HARNESSING ENTREPRENEURIAL SPIRIT
25 November 2011,
ARE entrepreneurs born or made? According to Bond University’s assistant professor of Entrepreneurship, Baden U’Ren (pictured), a little education goes a long way towards tipping the scales in favour of success, particularly in the post-GFC economy.
Every one of the 2011 Gold Coast Young Entrepreneur of the Year finalists must be congratulated for their outstanding achievements.
The fact that Gold Coast Business News has identified 30 businesses generating a collective total of $136 million in annual revenues and employing more than 650 people, all in the hands of entrepreneurs aged 40 years and under, is a true testament to the ‘can do’ attitude that exemplifies the Gold Coast.
It is also important to note that these businesses have not just survived but thrived in a post-GFC economic climate which has undoubtedly tested their mettle in every facet of management.
One of the key challenges many of the newer businesses would have faced is the everdiminishing pool of early-stage venture capital.
According to a recent report, venture capital funding has hit an 11-year low in Europe and I have no hesitation in saying that we are seeing a similar scenario here in Australia.
For their part, the more established finalists have been confronted with changing market conditions in their respective industries – whether that be diminishing retail sales, the real estate price slump, the sharemarket crash or the slow-down in our tourism sector.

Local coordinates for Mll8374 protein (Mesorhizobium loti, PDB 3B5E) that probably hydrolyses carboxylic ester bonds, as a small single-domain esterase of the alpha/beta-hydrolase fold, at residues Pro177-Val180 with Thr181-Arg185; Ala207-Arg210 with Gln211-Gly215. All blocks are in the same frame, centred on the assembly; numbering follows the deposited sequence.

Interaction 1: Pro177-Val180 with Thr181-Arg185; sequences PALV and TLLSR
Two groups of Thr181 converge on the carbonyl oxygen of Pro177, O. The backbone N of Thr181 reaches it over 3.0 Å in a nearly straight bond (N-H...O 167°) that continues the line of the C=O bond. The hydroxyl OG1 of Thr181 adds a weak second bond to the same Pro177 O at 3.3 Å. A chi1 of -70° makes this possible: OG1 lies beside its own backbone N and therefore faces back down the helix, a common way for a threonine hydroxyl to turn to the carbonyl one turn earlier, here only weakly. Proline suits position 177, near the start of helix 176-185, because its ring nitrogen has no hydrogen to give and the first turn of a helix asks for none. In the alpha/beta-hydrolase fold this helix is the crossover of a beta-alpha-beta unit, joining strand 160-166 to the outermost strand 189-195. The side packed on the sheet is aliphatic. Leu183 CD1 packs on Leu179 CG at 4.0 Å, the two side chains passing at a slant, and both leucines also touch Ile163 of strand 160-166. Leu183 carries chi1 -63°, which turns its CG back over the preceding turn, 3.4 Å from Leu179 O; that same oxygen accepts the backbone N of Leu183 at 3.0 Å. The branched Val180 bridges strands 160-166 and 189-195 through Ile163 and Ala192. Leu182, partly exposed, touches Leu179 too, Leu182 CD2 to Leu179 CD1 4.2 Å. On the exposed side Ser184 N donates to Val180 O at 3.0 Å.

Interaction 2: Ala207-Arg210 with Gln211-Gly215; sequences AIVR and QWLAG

And yet they’ve forged ahead, which begs the question: Why have these young entrepreneurs succeeded in tough times when older, more established businesses – including so many major multinationals – have crashed and burned?
The old school of thought was that successful entrepreneurs were motivated, determined and charismatic individuals, driven by self-belief.
In other words, it was all about character and the sheer force of the personalities involved. The GFC has proved beyond all doubt that there are a lot of other forces at work.
At Bond University, we have long believed that entrepreneurship is a discipline that can – and should– be taught across all fields of study.
Whether our students are studying the sciences or humanities, all of our undergraduate degrees have the opportunity to incorporate studies in entrepreneurship and leadership.
We also offer specific subjects and majors in entrepreneurship as part of our business degrees.
At the heart of our teaching is that successful entrepreneurs are driven not simply by personality traits, but by clearly defined processes and management theory, underpinned by five guiding principles:
We have seen these principles work time and time again as our students establish start-up enterprises – sometimes before they even leave the classroom – and go on to build successful companies.
MBA graduate Bede O’Connor established Patient Dynamics, which recently received substantial funding to market 3D technology for joint replacements. Richard Brimblecombe and Justin Vianello joined
The experience of these students – and that of our Gold Coast Young Entrepreneur of the Year finalists – is that, regardless of the economic climate, the combination of personal attributes and sound businesses theory will keep the Gold Coast’s entrepreneurial spirit alive.